Louis René Lucien Rollet’s Pehriska-Ruhpa, Moennitarri Warrior in the Costume of the Dog Dance

Meet the Artists of Alexander von Humboldt and the United States: Art, Nature, and Culture

A painting of a man dancing.

After Karl Bodmer, Louis René Lucien Rollet, engraver, Pehriska-Ruhpa, Moennitarri Warrior in the Costume of the Dog Dance, 1841, aquatint and engraving on paper, plate mark: 21 1/16 x 15 1/4 in., image: 18 5/16 x 13 1/8 in., Joslyn Art Museum, Omaha, Nebraska, Gift of the Enron Art Foundation, 1986.49.542.23, Photograph © Bruce M. White, 2019.

About the Artwork

Péhriska-Rúhpa, also known as Two Ravens, was one of the tribal chiefs who permitted Prince Max and Bodmer access to his community’s ceremonies and lifeways. The Dog Dancers were considered the bravest warriors in the Minnetaree’s Dog Society, tasked with fighting to protect the tribe. The dance featured war maneuvers and was performed to bring success in battle. Max recorded in his journal,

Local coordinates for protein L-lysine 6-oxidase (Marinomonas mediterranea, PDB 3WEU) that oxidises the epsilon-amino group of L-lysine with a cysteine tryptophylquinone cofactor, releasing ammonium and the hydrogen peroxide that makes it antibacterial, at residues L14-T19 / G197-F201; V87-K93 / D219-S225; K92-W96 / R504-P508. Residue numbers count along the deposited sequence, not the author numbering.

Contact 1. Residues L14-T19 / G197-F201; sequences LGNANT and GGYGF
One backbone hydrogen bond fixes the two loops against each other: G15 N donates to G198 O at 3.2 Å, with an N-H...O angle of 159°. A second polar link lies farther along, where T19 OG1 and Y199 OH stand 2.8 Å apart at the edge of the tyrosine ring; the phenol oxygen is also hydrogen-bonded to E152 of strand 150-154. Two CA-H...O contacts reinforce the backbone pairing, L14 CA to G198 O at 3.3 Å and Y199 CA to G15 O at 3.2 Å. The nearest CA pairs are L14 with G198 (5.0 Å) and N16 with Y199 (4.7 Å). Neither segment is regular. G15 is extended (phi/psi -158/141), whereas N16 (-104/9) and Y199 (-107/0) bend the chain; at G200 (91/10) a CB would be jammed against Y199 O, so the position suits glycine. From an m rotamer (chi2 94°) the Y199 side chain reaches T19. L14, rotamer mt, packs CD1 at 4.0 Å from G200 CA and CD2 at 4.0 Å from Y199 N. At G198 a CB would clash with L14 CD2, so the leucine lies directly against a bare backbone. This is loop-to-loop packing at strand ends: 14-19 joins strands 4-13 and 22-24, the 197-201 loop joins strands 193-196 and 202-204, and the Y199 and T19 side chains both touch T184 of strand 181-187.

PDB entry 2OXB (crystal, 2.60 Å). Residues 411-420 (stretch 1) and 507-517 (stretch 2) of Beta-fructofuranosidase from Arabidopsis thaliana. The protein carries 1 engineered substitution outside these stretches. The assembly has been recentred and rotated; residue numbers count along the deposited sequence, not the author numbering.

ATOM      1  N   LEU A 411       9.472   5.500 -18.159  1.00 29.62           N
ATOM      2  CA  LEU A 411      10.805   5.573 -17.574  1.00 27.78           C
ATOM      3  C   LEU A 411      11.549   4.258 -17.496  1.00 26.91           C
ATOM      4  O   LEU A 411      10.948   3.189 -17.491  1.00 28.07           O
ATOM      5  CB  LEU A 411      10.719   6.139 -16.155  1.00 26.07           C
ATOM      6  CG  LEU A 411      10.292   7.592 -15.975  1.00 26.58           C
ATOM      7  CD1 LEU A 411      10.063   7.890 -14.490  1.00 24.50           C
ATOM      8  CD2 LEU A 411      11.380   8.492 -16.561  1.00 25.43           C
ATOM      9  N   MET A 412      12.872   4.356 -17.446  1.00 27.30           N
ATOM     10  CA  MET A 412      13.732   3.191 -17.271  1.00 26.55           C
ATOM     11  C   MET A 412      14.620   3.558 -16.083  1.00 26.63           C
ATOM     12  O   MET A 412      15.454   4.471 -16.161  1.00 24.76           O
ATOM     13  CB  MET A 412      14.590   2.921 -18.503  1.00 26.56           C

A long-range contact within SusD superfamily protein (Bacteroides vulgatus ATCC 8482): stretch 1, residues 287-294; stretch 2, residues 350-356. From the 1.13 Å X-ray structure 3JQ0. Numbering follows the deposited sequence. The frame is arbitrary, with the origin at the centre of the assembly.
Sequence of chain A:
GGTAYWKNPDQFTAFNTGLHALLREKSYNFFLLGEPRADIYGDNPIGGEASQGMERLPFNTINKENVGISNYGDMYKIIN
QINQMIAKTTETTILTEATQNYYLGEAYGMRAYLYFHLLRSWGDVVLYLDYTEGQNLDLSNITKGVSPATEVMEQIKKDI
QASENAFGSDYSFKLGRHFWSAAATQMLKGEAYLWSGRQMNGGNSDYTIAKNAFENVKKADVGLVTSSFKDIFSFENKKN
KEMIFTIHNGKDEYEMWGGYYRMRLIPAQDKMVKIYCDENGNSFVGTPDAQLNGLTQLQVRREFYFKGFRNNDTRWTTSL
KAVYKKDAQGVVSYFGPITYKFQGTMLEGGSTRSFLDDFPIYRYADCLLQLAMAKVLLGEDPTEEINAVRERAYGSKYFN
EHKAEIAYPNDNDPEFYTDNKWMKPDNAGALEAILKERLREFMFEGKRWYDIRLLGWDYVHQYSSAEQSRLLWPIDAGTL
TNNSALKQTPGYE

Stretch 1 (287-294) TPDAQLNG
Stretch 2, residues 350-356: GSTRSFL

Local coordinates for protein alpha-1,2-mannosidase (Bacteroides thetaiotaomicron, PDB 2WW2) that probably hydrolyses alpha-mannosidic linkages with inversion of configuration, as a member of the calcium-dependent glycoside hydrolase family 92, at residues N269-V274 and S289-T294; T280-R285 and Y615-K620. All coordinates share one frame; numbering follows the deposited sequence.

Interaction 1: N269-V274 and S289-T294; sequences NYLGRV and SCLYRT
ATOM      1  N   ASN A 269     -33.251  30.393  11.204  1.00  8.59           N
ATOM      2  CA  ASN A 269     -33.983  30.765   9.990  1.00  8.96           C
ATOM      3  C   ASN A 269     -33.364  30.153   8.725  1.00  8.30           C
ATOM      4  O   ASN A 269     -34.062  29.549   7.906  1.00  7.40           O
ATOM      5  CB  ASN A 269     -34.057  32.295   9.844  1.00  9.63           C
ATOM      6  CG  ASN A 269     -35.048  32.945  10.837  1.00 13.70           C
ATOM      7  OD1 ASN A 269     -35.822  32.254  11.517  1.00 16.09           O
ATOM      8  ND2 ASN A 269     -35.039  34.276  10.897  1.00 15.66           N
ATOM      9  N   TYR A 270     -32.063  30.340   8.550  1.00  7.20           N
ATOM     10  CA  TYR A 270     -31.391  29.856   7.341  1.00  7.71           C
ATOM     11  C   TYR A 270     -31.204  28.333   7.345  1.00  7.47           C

Péhriska-Rúhpa spent several days with us, in order to have his portrait taken in his dress of one of the chiefs of the dog band. When the sitting was over, he always took off his ponderous feather cap, and rubbed it twice on each side of his head, a charm or precaution which he never neglected.